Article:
A mediocre wedge approach at the short 14th left him a 25-footer for birdie, which he missed. He finished his tee shot at the par-5 15th with a one-hand follow-through, which usually means he lost the shot to the right. This one ended up in pine straw behind a pair of trees. With no apparent shot, Woods bravely punched out through a tiny opening, a shot so amazing that fans came over to check it out, and so did a photographer, who took a shot of the divot. You could see where Woods had disturbed the pine straw. There was slight trench, followed by some straw sticking straight up.
The second shot ended up closer to the pond than Woods would’ve liked, and through the fairway. He still had 186 yards to the pin; playing for a fade, he pulled his approach into the left bunker. He played a spectacular long bunker shot to eight feet and holed the putt for a fighting par that was emblematic of his day.
At the 16th, Cink had to chip out from underneath a tree in the left rough. His ball ended up there after conking a man in the head. “And I was standing behind this tree,” the man said as he was handed a blue surgical glove filled with cold water to use as a compress.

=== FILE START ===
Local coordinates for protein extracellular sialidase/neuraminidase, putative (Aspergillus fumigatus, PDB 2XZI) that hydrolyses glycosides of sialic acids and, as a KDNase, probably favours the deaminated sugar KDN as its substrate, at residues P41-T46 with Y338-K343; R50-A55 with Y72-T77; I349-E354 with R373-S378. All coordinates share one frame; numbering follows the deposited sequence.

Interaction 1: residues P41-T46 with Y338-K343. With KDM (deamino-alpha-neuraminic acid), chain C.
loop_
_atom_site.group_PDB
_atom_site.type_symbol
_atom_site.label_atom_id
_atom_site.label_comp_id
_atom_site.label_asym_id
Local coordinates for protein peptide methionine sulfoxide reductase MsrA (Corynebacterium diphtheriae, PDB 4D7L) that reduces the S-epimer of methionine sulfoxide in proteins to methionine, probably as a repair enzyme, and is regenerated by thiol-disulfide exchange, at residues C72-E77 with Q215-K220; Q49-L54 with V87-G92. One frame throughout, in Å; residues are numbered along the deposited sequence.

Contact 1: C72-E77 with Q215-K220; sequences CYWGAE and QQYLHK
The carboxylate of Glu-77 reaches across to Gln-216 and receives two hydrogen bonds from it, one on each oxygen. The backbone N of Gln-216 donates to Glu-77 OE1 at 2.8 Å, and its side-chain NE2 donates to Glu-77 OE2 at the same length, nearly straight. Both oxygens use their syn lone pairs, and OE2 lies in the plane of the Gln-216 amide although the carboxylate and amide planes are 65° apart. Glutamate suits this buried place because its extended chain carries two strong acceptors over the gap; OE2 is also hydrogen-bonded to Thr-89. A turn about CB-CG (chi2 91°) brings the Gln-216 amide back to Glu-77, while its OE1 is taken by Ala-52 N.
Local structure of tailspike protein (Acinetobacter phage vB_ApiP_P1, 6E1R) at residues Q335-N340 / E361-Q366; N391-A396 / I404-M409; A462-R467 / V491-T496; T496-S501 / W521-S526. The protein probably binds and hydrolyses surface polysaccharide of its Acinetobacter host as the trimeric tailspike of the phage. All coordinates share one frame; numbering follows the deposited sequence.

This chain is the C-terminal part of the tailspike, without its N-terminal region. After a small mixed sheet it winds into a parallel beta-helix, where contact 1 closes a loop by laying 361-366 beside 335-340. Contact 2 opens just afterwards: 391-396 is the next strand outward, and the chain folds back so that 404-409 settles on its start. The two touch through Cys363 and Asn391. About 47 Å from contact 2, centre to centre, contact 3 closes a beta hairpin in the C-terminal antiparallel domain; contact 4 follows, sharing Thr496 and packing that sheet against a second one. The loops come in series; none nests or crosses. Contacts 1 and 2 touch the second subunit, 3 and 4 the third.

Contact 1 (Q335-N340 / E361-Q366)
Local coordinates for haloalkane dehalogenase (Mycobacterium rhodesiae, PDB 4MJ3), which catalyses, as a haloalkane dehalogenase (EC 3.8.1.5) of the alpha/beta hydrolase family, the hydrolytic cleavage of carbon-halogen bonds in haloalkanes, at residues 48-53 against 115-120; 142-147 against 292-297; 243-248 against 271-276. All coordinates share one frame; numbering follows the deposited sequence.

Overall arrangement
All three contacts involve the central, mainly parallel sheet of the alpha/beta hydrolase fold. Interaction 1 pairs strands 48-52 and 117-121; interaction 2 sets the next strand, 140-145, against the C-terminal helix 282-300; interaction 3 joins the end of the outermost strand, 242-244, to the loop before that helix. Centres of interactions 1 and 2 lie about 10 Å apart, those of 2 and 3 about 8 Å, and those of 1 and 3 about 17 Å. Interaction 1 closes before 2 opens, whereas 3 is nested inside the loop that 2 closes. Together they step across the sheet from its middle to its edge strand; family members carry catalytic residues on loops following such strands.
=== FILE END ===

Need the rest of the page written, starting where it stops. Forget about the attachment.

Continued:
“I hear Cink has a crummy attorney,” a passer-by joked. “I think you can take him down on this.”
Woods was also in the left rough, just past the tree that snared Cink, and actually had a shot to a front-left pin position. He’d barely finished his follow-through, though, when he yelled, “Fore!” Consider that word his new favorite f-bomb. His ball missed the green left, leaving him short-sided, but he deftly chipped close for another par save.
Then came the three holes that ripped up his carefully constructed house of cards. He made a stuck, god-awful swing on the tee at 17, a dangerous, water-guarded par-3. He hated the shot the second it left the clubface because he knew it was wet. He took relief on the forward tee and hit a shot pin-high, two-putting for a double bogey. At 18, he yanked his tee ball left and splashed it into the stream that guards the left side. He dropped near the stream, hit a nice-looking iron approach to a front left pin and watched it come up short of the green. Another deft pitch-and-run left him three feet for bogey.
At the first hole, even more late-arriving fans joined the gallery of several thousand following the group. Some college-aged kids walking along the ropes asked aloud, “Where’s Tiger”? Then they looked across the fairway and spotted Woods, who was way, way right and in the middle of a forest of trees.
Woods took aim at the green from his area of deep shade, an unlikely play, but if Woods can see it, he can do it. He sent a low liner through and beneath the tree limbs, bouncing it near the green and avoiding the bunker. It rolled off the back left edge of the green. His pitch nearly caught a piece of the cup, but a sharp incline caused it to roll eight feet past. It would have been yet another crazy par, but Woods missed the putt and dropped to four over.
From there Woods settled down, managing a front-nine 35 that included a nice birdie putt on the par-3 second hole and a two-putt birdie on the par-5 fifth. He added one more birdie at 17 and a bogey at 18 to finish with 74.